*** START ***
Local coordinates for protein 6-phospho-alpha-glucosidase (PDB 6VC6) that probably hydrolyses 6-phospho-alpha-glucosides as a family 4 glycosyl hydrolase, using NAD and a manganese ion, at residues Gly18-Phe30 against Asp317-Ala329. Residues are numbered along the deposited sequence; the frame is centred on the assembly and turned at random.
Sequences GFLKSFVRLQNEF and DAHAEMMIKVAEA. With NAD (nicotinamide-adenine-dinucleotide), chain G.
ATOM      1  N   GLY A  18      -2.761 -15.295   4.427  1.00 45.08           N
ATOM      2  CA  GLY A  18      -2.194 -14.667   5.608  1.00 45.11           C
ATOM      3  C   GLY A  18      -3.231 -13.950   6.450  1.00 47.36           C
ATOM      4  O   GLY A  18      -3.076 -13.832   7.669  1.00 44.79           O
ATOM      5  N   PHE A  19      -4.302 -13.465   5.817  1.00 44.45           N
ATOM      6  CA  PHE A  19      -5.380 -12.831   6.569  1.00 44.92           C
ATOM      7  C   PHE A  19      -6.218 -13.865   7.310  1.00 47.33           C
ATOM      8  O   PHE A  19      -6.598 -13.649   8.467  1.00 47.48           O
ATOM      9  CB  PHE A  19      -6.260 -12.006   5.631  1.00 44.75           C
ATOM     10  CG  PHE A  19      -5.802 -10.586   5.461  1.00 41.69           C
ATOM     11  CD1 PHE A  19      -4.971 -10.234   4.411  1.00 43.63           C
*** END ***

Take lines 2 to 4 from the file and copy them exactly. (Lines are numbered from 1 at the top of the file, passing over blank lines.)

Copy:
Sequences GFLKSFVRLQNEF and DAHAEMMIKVAEA. With NAD (nicotinamide-adenine-dinucleotide), chain G.
ATOM      1  N   GLY A  18      -2.761 -15.295   4.427  1.00 45.08           N
ATOM      2  CA  GLY A  18      -2.194 -14.667   5.608  1.00 45.11           C